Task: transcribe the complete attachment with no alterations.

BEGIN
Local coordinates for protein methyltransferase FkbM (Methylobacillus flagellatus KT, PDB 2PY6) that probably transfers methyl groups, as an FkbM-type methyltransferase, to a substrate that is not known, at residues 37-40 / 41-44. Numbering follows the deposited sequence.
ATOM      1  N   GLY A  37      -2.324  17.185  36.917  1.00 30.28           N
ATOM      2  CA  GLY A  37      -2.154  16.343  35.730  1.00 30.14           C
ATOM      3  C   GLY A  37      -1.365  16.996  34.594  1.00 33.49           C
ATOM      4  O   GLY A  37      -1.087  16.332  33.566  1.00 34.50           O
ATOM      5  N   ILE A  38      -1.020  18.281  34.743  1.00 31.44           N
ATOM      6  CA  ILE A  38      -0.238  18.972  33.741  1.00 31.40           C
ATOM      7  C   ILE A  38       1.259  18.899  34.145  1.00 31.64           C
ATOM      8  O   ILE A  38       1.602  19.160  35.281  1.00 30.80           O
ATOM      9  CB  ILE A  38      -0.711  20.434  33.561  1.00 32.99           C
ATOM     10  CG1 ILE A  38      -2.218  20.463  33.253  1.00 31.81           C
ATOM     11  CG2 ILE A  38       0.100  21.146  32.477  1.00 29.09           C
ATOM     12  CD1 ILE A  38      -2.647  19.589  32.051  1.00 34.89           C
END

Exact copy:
Local coordinates for protein methyltransferase FkbM (Methylobacillus flagellatus KT, PDB 2PY6) that probably transfers methyl groups, as an FkbM-type methyltransferase, to a substrate that is not known, at residues 37-40 / 41-44. Numbering follows the deposited sequence.
ATOM      1  N   GLY A  37      -2.324  17.185  36.917  1.00 30.28           N
ATOM      2  CA  GLY A  37      -2.154  16.343  35.730  1.00 30.14           C
ATOM      3  C   GLY A  37      -1.365  16.996  34.594  1.00 33.49           C
ATOM      4  O   GLY A  37      -1.087  16.332  33.566  1.00 34.50           O
ATOM      5  N   ILE A  38      -1.020  18.281  34.743  1.00 31.44           N
ATOM      6  CA  ILE A  38      -0.238  18.972  33.741  1.00 31.40           C
ATOM      7  C   ILE A  38       1.259  18.899  34.145  1.00 31.64           C
ATOM      8  O   ILE A  38       1.602  19.160  35.281  1.00 30.80           O
ATOM      9  CB  ILE A  38      -0.711  20.434  33.561  1.00 32.99           C
ATOM     10  CG1 ILE A  38      -2.218  20.463  33.253  1.00 31.81           C
ATOM     11  CG2 ILE A  38       0.100  21.146  32.477  1.00 29.09           C
ATOM     12  CD1 ILE A  38      -2.647  19.589  32.051  1.00 34.89           C